The Queer Birth Club was founded by AJ Silver - They / Them out of necessity to fill the void of LGBT+ inclusion in the birth world.
AJ is a highly trained and experienced birth & postnatal Doula, a probationary breastfeeding counselor and a qualified babywearing consultant.
Their works have been shared by AIMS, you can click here to see the article, Birthrights and The Student Midwife Journal have also shared AJ's work on their social media and, they have been guest on podcasts such as: Badass Birth , Sprogcast & Plus size and Pregnant. .
Their course has been taught all around the UK at universities, NHS trusts and private companies, it has been made mandatory education for many birth worker schools and booked by companies such as: The NCT, Abuela Doulas and Maternity Voice Partnership.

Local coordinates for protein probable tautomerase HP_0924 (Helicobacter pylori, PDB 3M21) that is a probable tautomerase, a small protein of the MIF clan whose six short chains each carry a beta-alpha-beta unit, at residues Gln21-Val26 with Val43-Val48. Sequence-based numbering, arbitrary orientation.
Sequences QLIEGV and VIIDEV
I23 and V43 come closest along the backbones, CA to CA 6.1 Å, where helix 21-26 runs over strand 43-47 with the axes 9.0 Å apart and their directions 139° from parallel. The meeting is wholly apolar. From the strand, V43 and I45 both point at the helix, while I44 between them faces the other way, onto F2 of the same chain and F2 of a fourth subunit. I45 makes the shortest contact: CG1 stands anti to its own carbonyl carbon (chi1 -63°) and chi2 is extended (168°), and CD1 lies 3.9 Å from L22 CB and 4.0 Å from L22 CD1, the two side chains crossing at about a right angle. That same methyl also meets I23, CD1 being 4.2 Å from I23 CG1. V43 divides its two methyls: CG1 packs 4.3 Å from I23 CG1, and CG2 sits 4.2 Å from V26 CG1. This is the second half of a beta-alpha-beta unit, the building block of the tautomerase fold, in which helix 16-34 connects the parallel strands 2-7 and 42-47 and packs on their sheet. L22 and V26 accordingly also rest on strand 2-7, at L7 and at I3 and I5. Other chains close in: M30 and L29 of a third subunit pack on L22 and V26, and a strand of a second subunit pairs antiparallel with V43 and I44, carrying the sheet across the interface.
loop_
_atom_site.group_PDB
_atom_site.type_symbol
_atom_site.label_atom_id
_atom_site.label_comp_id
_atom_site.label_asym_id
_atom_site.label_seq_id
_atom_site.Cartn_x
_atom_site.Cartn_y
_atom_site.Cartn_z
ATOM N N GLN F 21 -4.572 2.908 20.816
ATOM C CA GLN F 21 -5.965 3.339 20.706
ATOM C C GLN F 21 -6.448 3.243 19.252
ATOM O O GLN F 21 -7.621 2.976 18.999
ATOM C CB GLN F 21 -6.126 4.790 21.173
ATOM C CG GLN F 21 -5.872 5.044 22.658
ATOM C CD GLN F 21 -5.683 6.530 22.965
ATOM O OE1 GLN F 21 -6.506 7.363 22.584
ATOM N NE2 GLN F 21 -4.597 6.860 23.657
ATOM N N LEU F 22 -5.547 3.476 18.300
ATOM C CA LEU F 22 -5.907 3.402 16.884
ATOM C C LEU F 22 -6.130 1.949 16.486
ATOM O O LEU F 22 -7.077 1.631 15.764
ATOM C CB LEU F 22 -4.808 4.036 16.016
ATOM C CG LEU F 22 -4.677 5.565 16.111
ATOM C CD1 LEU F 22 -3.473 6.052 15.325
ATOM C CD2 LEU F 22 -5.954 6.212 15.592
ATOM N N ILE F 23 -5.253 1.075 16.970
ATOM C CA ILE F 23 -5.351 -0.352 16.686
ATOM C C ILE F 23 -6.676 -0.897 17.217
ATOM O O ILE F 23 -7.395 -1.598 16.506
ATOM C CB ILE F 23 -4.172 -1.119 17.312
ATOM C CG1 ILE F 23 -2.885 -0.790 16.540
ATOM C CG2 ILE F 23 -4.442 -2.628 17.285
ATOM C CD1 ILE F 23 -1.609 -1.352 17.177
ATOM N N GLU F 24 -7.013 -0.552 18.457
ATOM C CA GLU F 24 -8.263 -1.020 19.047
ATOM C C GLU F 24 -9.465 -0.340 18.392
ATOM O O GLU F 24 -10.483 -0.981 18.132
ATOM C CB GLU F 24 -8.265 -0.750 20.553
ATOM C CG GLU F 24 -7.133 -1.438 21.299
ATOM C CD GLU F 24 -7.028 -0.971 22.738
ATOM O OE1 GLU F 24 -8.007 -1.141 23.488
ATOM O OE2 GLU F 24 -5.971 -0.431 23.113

They bring together the stories and experiences of members of the LGBT+ community; Adding and amplifying the voices of the overlooked and often invisible minorities in the birthing world.